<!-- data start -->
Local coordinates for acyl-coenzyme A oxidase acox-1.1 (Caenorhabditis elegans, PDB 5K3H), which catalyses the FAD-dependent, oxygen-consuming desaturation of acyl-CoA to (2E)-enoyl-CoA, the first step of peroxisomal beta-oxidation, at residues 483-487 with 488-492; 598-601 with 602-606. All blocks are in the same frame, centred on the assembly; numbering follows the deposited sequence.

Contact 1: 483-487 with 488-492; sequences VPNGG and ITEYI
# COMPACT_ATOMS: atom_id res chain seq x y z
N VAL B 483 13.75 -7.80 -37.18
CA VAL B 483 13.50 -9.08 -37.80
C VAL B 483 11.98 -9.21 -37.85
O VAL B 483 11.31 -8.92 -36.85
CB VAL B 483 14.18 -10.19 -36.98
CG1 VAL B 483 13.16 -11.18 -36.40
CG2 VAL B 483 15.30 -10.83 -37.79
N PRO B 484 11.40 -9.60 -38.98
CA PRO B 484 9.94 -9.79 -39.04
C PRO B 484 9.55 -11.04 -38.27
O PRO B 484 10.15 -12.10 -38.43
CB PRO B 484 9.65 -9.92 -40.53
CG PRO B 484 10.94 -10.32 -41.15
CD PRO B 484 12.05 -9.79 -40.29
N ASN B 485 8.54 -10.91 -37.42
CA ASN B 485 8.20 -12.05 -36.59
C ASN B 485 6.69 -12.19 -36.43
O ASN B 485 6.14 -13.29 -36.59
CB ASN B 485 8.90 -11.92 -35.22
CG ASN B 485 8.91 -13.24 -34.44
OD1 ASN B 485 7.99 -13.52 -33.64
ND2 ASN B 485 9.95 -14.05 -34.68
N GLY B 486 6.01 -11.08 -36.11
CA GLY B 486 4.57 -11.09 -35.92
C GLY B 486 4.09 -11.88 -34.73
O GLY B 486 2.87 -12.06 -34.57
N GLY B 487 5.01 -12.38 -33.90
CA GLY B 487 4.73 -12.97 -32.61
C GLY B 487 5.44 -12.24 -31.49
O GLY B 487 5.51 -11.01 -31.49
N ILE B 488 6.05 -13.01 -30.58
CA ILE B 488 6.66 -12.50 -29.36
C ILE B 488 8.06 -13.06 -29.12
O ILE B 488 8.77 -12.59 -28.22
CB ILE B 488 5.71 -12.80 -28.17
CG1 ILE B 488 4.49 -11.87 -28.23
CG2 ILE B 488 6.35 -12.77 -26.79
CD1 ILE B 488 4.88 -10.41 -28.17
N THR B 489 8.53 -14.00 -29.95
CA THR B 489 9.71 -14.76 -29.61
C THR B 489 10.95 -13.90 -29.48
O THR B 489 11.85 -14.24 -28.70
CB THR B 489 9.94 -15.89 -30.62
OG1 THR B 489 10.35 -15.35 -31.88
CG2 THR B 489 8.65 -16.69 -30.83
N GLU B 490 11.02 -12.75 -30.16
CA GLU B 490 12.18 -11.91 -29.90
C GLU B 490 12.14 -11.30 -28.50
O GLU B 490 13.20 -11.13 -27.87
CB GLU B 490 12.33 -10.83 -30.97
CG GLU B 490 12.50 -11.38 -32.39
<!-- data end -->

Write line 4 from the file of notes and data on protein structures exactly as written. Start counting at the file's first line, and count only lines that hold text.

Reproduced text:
N VAL B 483 13.75 -7.80 -37.18